Scotch-Irish-L Archives

Archiver > Scotch-Irish > 2001-04 > 0987755374


From: Charles Clark <>
Subject: Re: [Scotch-Irish] Elliott: "Catholics of Ulster"
Date: Fri, 20 Apr 2001 20:29:34 +1200
References: <200104191527.AA1027997808@mail.fea.net>




wrote:

> "Intermarriage appears to have occurred at every social level". (p 130). Generally the landowning elite married with others of their social class and conformed while the poor drifted to Catholicism. Thus you find many of the dominant Irish clan names among the Ulster Protestants: O'NEILL, SAVAGE, MAGENNIS. Their lands descended
> to their protestant heirs.

And of course O'Neill ended up with Terence O'Neill, prime minister from 1963-69, the more-or-less reforming prime minister who took the lid off the can of worms that has been the past 30 years of N Ireland. Just mentioning him to counterbalance the catholic O'Neills who fled to Spain

> In the 1660's perhaps 80,000 more Scots arrived with 50,000 to 80,000 more in the 1690's -- and they changed the religious nature of Ulster. By 1732 Ulster had 313,120 Protestants and 192,295 Catholics. (p 131) A new layer of tenants slipped in, so that the Irish then paid rents and duties not to landlords but to middlemen, often protestant farmers.

Many layers of tenantry and sub-tenantry. The Earl of Antrim let estates (before he sold a lot when he became pecuniarily embarrassed) to landed gentry (including a number of my forbears) who probably let land to the protestant farmers you mention.

> Their resentment grew, so by the end of the 17th century, the Irish attitudes towards Scots had changed. They no longer looked on them as
> "Eastern Gaels". [Linda's term] One thing that soured them was the attitudes towards them exhibited by presumedly Scottish Presbyterians: Presbyterians were accused as being the most anti Catholic group in Ulster by Archbishop Plunkett (Catholic Archbishop, in 1679).

That of course has not changed. Paisley and his mob claim to be Presbyterians, even if they had to invent their own branch of the church to justify their excesses.

> Little effort was actually made to convert the Irish. The "most sustained" was the much hated charter schools. Like later schools in the
> USA that took Indian children away from their families, these schools took children from their parents to raise them as protestants and gave them basic skills in occupations like linen weaving. These schools rapidly attracted poor Protestant children, though there was stigma attached to being raised in one. They did not succeed and by 1770 all but 2 were closed.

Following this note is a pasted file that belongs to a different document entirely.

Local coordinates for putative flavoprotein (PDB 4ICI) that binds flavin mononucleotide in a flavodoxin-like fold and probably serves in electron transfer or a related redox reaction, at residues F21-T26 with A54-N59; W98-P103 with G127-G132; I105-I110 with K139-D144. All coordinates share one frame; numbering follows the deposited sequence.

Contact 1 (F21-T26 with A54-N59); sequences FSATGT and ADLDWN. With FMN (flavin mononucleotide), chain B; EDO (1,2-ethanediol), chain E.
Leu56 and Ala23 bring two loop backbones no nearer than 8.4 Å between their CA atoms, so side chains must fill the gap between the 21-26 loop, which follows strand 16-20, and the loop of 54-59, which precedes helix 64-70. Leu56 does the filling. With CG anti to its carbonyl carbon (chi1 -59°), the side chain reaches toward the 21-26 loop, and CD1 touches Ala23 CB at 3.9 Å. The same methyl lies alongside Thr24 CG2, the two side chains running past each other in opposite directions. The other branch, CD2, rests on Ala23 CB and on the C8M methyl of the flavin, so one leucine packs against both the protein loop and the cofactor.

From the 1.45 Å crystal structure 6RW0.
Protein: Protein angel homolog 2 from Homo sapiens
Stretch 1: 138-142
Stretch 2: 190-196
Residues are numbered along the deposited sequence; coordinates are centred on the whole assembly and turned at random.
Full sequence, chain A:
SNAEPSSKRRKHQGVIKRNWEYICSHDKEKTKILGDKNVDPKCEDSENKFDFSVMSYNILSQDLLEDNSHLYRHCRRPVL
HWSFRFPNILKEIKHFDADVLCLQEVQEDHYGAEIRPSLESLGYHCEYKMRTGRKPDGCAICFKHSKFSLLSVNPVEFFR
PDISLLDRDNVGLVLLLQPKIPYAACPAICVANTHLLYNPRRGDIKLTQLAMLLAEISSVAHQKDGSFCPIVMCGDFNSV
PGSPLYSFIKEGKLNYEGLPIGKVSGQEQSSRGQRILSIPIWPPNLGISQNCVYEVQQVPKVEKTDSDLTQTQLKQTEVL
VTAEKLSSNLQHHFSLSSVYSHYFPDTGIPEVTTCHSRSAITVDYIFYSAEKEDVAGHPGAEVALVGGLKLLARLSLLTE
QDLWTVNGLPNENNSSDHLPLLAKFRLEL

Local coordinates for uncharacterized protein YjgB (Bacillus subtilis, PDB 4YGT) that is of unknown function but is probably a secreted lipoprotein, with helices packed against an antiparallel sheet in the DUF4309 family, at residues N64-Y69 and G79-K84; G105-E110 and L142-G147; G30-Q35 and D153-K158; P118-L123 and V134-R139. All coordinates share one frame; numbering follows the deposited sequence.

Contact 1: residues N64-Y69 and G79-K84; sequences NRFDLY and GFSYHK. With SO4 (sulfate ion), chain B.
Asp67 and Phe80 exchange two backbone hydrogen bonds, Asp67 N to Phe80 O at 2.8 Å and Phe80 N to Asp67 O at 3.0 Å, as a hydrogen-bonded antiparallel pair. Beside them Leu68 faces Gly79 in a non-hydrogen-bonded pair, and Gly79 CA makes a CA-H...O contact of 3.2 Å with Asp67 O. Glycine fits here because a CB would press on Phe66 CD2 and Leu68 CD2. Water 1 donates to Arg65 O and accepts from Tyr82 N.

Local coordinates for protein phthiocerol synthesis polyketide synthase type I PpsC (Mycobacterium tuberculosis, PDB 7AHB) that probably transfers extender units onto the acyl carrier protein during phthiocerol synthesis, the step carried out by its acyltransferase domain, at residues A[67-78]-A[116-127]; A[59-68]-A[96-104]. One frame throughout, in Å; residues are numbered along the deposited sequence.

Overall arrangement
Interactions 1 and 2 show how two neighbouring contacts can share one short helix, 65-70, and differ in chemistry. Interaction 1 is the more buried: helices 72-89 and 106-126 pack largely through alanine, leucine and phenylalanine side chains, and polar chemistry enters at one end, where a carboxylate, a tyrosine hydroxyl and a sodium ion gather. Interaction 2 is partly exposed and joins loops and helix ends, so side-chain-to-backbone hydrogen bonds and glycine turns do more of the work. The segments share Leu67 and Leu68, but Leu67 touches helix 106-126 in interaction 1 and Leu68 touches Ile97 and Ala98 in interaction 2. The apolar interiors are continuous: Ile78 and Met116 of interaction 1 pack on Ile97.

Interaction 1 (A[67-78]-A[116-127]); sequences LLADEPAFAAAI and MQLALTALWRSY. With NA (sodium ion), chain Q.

It would be a mistake to see Ulster in isolation from Ireland as a whole in this sort of area. My great-uncle, Gerald Fitzgerald, attended something similar in Waterford in the early years of this century (September 3 1907 to June 30, 1909). See
http://www.geocities.com/brett_usher/Charism.html
Bishop Foy School has become incorporated into the Newtown School, Waterford, whose web page is http://www.iol.ie/~newtownw/nsw
"One of the longest lasting of the Bible schools was the Bishop Foy School, Waterford. In the early 1700s. Bishop Foy (Anglican, Waterford) 'noted for his obsessive antipathy towards the Catholic church' arranged an endowment of £500 to establish a school to wean poor Catholic children from the old faith.8 The school aimed to educate the Catholic poor in the Anglican faith and to maintain their new stance by apprenticing them to Protestant masters. Many Catholic families desperate to gain some education for their children took the opportunities offered. One of the historians of the Bishop Foy school noted:9
“In the present year, 1745, there has been bound out to trades, 110 boys, to each of whom are given a Bible, a Common-prayer-book, and a Whole Duty of Man. By prudent and careful management of this school, the foundation has already produced many eminent tradesmen.”
Children were admitted to the Bishop Foy School from the ages of four to six years and in 1788, there were 75 children in the establishment. It was situated at the lower end of Broad Street, and the corner of Arundel Street, Waterford. "
"Actually the place had been used as a school until the 1960s and when viewed many years later, it was unoccupied and in decay, but had been an imposing building two hundred years previously. "